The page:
Form I-526, Immigrant Petition by Alien Investor, is the first hurdle that EB-5 investors must surmount in the process of obtaining U.S. permanent resident status. After the EB-5 capital has been injected into a qualifying U.S. business, investors must submit Form I-526. This visa petition must include detailed information about the business they invested in, the source of the EB-5 investment funds, and the terms of the investment. United States Citizenship and Immigration Services (USCIS) thoroughly reviews all the documentation submitted in Form I-526 to determine if an investor (and their dependent family) are eligible for a two-year Green Card.
Many EB-5 investors and immigration attorneys find that compiling all the necessary documentation can be challenging—USCIS expects Form I-526 submissions to meet high evidentiary standards. If the agency finds that an I-526 petition is incomplete or otherwise unsatisfactory, it may issue a request for evidence (RFE) or a notice of intent to deny (NOID). Even if these notices do not ultimately result in a denial, they can add significant delays to the already-lengthy EB-5 investment process.
EB-5 visa applicants can often avoid these unnecessary delays by paying close attention to a crucial aspect of every I-526 petition: the business plan. Business plans show USCIS whether an enterprise is financially viable and EB-5-compliant.
In order for USCIS to approve an investor’s I-526 petition, the business plan must show how the enterprise will operate in its target market. It should include a marketing strategy, an overall budget, and a third-party market analysis; this last component is crucial because business plans with no third-party data to sustain their projections are unlikely to receive approval. The safest projects only use EB-5 investment funding as a comparatively small portion of the overall capital structure.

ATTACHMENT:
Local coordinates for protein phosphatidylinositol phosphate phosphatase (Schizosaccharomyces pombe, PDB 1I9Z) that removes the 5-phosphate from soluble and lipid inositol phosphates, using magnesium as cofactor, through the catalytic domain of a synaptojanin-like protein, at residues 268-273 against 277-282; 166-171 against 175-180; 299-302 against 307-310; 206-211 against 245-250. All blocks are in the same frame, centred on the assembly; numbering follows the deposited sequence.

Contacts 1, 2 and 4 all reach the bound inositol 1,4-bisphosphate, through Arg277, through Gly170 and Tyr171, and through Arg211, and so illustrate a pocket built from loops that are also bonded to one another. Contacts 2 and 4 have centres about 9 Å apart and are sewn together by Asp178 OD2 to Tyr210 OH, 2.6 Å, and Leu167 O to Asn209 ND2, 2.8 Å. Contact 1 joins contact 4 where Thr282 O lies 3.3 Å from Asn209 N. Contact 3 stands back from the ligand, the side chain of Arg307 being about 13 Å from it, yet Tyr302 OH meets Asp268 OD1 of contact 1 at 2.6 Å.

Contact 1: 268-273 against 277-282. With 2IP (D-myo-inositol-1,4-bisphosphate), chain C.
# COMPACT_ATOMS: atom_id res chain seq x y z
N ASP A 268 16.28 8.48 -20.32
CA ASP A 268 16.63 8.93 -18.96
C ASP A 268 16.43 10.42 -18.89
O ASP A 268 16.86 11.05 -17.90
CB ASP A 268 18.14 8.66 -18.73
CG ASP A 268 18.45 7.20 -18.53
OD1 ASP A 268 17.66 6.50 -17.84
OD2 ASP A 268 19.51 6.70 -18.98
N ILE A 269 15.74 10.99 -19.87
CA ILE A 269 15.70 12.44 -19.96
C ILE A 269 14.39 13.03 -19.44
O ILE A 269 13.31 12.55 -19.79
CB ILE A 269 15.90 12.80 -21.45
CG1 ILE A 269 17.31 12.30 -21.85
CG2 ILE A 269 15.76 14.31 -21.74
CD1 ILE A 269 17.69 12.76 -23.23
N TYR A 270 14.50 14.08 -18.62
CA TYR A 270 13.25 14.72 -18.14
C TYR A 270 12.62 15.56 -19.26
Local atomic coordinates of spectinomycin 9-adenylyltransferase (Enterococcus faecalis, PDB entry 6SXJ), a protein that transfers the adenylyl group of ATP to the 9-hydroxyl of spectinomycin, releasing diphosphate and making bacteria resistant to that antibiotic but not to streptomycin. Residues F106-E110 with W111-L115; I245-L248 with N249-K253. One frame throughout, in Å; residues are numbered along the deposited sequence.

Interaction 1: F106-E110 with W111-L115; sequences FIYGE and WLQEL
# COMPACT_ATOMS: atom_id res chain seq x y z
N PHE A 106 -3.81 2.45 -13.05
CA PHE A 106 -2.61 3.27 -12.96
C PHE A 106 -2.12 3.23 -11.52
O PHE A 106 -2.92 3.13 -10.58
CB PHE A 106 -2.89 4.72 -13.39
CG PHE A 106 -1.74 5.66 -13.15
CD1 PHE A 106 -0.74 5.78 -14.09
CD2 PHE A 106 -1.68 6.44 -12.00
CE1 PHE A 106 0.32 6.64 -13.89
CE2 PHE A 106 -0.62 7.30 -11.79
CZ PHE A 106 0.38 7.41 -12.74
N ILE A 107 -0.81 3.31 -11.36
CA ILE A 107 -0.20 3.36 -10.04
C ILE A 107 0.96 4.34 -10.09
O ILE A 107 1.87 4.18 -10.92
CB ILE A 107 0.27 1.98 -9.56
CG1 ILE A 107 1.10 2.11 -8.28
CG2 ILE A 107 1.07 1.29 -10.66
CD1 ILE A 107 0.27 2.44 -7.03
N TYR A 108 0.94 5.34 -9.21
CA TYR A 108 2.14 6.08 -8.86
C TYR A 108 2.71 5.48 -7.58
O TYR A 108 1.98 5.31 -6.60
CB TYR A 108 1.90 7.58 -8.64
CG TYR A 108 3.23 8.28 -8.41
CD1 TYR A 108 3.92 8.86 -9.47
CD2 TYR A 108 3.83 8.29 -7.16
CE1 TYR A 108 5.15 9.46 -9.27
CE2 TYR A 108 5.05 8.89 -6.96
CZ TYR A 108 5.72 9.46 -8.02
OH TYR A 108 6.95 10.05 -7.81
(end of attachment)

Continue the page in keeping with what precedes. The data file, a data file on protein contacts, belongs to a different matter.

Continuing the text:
Consistency is also essential; USCIS adjudicators are likely to issue an RFE or even a denial if the information present throughout the business plan contains discrepancies. Before submitting Form I-526, the entire application should be reviewed for consistency across dates, financial projections, and other details.
Perhaps the most important aspect that USCIS looks for when evaluating a business plan is its compliance with EB-5 investment regulations. Of course, the right time for investors to carry out due diligence on potential EB-5 projects is before investing. For instance, investors should find out whether a potential EB-5 project complies with the at-risk requirement, which prohibits EB-5 applicants from receiving a contractual right to repayment. Moreover, the total EB-5 investment amount must be at least $800,000 if the project is in a targeted employment area (TEA). Non-TEA projects require a minimum investment of $1,050,000.
A project’s business plan should also feature detailed information regarding its plans for job creation, including a hiring timetable and descriptions of each job type. Since employment creation is one of the most essential components of the EB5 investment industry, this documentation will be crucial. At least 10 jobs per EB-5 investor must be created (or in the process of being created) by the time the investor submits Form I-829, Petition By Investor to Remove Conditions on Permanent Resident Status.
Moreover, some specifics of the business plan will vary depending on the investment type; if the business in question is sponsored by a regional center, then all of the EB-5 funding must be made available to a job-creating entity (JCE). The direct investment model, on the other hand, requires the EB-5 business and the JCE to be the same.
Evidently, ensuring compliance with USCIS requirements requires very careful planning and meticulous due diligence. Investors will need professional guidance to succeed in the EB-5 visa process, but the results will certainly be worthwhile.